I highly suspect in the consumer based Intel processor product line, there will be a continued limitation on physical addressing. For example, current LGA 1150 have addressing limitations of 32GB, conversely - the current LGA2011 have addressing limitations imposed by Intel at 64GB. IF you desire something larger - you enter the Xeon domain. Calling up Web site and punching in a processor i3, i5 or i7 will illustrate "Max Memory Size (dependent on memory type)." With the "?" revealed in your mouse pointer - click to note their definition of what that statement means. Now, call up a corresponding Xeon processor - see what it's "limitations" are on addressable memory size. Welcome to Intel Marketing limitations in the designs in full swing! It's all based on restrictions based on how much you want to pay.
  • dragonsqrrl - Monday, July 21, 2014 - link

    Sorry, but that's not the way it works, at all...

    Jeez, not even sure where to start. The density limitations you're referring to are a result of memory standards and RAM specifications, they aren't artificial "addressable memory" limitations imposed by Intel. The only way to achieve the densities you're talking about is by using FBDIMMs, which are different from your normal DDR3 and aren't supported on consumer platforms for various reasons including cost, demand, and performance. Basically it doesn't make a whole lot of sense to bring consumer support when the primary benefits are far more pronounced in server/enterprise environments and the primary weaknesses are more pronounced in consumer environments.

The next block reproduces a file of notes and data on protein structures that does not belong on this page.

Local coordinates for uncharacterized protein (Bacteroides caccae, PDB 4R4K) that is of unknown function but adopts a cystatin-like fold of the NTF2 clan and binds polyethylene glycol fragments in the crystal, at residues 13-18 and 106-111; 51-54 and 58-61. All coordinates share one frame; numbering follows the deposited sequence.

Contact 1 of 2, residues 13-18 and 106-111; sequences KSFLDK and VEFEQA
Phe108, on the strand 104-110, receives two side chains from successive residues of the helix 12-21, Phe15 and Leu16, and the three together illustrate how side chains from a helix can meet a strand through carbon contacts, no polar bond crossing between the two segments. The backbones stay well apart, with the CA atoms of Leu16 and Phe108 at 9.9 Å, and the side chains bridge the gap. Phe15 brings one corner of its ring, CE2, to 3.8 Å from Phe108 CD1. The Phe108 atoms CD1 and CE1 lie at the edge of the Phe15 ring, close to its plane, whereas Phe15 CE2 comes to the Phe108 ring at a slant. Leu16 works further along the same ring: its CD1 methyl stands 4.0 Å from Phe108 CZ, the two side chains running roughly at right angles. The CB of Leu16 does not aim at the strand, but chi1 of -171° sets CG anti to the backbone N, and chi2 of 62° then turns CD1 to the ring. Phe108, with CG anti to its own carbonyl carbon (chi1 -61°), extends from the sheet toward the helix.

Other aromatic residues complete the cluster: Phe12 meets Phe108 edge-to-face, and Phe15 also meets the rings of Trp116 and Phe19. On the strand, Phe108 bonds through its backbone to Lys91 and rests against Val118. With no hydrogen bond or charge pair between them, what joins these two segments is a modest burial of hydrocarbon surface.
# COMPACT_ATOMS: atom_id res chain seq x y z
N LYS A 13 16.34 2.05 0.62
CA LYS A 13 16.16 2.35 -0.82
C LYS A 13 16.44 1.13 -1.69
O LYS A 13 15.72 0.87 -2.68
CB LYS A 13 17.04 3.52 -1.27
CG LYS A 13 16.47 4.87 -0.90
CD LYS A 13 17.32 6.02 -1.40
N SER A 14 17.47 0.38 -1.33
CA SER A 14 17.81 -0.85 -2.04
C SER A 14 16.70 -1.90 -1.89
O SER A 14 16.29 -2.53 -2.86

• kwrzesien - Thursday, June 05, 2014 - link

    Oh holy molex!

    Can't we come up with a better way of getting extra power to the motherboard? PCI-E 6-pin maybe?
  • DanNeely - Thursday, June 05, 2014 - link

    Or since we're shading towards workstation level boards anyway, just add a second 8 pin 12v header in the PCIe area. Reply
  • Luscious - Thursday, June 05, 2014 - link

    Anybody else notice the offset slot spacing on the RAM and PCI? Looks like they're making 4 GPU setups impossible. Reply
  • Laststop311 - Monday, June 09, 2014 - link

    I'm excited. Finally a worthy upgrade to my 4.4ghz i7-980x hex core. Been on this dame thing for like 4 years over 4 years even. But nothing in the enthusiast section has really has a big enough performance leap to make the upgrade worthy. Can't wait to replace with the i7-5960x Ocat core monster. I'm just worried how tough it's going to be to overclock. I use a 35mm super thick 280mm radiator ek waterblock for chip and mobo chipset and vrms basically full waterblock coverage for allt eh heat generating parts of mobo on a nice fat 140mmx2 radiator with 4 140mm silent noctuas in push pull. Forget the pump type but it was one of the most expensive and fastest pump you could get. Tho thats probably changed in the past 4 years.